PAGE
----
Trujillo X.,University of Colima | Sanchez-Pastor E.,University of Colima | Andrade F.,Technological Institute of Colima | Huerta M.,University of Colima
Journal of Membrane Biology | Year: 2014

We investigated the effects of cannabinoids on acetylcholine (ACh) or choline contractures in slow skeletal muscle fibers from Rana pipiens. Bundles of cruralis muscle fibers were incubated with the cannabinoid receptor 1 (CB1) agonist, arachidonylcyclopropylamide (ACPA), which diminished the maximum isometric tension by 10 % and the total tension by 5 % of the ACh contracture, and 40 and 22 % of the choline contracture, respectively. Preincubation with the CB1 antagonist, AM281, or with pertussis toxin (PTX) completely blocked the effect of ACPA on the ACh contracture. On the other hand, the decrease in choline contracture by ACPA was only partially blocked by AM281 (~16 % decrease), PTX (20 %), or by dantrolene (~46 %). Our results show that ACPA modulates ACh and choline contractures, and suggest that this effect involves the participation of CB1, the ACh receptor, and -RyR in ACh contractures. For choline contractures, ACPA may also be acting through cannabinoid receptor-independent mechanisms. © 2013 Springer Science+Business Media New York.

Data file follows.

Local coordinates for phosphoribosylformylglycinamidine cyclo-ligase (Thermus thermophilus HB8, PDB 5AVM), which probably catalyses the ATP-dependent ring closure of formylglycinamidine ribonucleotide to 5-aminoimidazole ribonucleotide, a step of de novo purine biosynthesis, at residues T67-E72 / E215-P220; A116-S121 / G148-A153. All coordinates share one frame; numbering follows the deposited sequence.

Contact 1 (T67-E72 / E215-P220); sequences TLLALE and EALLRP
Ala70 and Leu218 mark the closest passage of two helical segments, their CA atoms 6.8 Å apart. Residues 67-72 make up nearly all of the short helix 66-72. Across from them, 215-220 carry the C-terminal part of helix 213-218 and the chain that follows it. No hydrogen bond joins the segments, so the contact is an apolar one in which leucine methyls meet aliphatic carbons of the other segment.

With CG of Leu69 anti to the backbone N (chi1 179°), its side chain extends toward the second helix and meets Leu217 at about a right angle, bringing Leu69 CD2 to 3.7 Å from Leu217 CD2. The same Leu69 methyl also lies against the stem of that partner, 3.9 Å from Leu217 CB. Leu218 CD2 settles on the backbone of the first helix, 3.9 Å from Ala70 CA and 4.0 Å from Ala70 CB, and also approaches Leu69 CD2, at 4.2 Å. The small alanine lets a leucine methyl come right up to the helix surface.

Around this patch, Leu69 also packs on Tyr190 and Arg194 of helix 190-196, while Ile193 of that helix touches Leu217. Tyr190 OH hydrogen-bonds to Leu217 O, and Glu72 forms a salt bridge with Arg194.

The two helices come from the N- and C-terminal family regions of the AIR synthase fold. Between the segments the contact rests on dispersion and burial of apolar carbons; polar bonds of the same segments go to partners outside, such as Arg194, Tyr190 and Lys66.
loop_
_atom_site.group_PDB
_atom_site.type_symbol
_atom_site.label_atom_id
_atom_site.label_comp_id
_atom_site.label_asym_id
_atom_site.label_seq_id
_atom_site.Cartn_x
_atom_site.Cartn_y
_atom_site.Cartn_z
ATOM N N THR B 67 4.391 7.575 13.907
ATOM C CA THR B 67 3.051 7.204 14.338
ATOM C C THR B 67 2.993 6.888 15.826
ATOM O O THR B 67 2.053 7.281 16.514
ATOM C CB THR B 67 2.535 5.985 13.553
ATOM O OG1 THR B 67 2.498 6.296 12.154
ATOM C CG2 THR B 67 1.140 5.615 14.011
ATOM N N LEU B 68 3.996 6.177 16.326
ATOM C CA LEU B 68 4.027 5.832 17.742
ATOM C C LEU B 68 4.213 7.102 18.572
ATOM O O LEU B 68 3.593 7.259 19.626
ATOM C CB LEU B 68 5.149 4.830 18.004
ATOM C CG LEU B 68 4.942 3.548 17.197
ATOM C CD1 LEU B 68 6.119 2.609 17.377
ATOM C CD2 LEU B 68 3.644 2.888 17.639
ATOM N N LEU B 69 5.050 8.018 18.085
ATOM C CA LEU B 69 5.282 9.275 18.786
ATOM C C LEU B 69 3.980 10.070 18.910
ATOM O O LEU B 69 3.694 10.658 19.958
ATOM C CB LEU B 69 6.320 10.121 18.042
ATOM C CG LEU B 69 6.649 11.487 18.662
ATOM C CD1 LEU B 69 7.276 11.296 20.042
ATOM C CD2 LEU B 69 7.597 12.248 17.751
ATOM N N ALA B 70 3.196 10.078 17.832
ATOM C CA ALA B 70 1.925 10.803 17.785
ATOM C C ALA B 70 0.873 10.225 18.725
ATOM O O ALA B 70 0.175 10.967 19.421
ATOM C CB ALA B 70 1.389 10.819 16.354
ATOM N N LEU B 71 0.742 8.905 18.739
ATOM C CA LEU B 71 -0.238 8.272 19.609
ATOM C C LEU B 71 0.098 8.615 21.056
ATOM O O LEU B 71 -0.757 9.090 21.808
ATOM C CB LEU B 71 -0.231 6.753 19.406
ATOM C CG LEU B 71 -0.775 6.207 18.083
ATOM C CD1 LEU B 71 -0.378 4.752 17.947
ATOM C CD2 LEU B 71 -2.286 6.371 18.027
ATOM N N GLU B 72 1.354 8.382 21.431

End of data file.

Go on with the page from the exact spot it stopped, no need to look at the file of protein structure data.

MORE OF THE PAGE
Trujillo X.,University of Colima | Sanchez-Pastor E.,University of Colima | Andrade F.,Technological Institute of Colima | Huerta M.,University of Colima
Journal of Membrane Biology | Year: 2014

Using polyclonal and monoclonal antibodies to visualize under a confocal microscope type-1 cannabinoid receptors (CB1) and acetylcholine (ACh) receptors, respectively, or α-bungarotoxin conjugated to Alexa-Fluor 555 for Ach receptors, we found that they colocalize on twitch muscle fibers in the frog (Rana pipiens). We show that both the CB1and ACh receptors are present on the fast skeletal muscle motor end-plate. The CB1receptor is present along the entire membrane of the muscle fiber, whereas the ACh receptor is expressed primarily at the motor end-plate. Analysis of the colocalization produced a cross-correlation coefficient of 0.519 ± 0.021 (n = 9) for both receptors at the muscle motor end-plate. This study suggests a close proximity between these two types of receptor proteins and that they could interact. CB1could function at some stage of excitation–contraction coupling in these muscle fibers. However, further investigation is needed in order to clarify these issues. © 2014, Springer Science+Business Media New York.